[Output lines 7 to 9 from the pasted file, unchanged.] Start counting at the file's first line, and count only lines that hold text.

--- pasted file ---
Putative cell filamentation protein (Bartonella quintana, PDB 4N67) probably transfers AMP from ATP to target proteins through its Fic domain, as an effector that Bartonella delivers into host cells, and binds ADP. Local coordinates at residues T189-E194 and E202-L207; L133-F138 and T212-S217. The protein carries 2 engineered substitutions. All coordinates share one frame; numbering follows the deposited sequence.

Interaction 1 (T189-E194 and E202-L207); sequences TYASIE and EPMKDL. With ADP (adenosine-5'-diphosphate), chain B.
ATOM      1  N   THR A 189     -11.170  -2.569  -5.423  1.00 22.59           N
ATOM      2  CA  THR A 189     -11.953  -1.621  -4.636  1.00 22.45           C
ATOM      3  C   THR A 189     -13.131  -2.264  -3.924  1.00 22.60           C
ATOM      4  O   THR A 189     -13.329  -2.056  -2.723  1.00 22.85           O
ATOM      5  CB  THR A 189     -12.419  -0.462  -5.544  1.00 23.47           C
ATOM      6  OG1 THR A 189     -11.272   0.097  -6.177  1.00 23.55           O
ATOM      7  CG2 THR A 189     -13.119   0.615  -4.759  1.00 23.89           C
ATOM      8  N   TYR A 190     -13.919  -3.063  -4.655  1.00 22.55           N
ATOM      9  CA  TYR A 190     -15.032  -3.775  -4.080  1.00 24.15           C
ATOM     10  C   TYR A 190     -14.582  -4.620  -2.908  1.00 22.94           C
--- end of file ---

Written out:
ATOM      5  CB  THR A 189     -12.419  -0.462  -5.544  1.00 23.47           C
ATOM      6  OG1 THR A 189     -11.272   0.097  -6.177  1.00 23.55           O
ATOM      7  CG2 THR A 189     -13.119   0.615  -4.759  1.00 23.89           C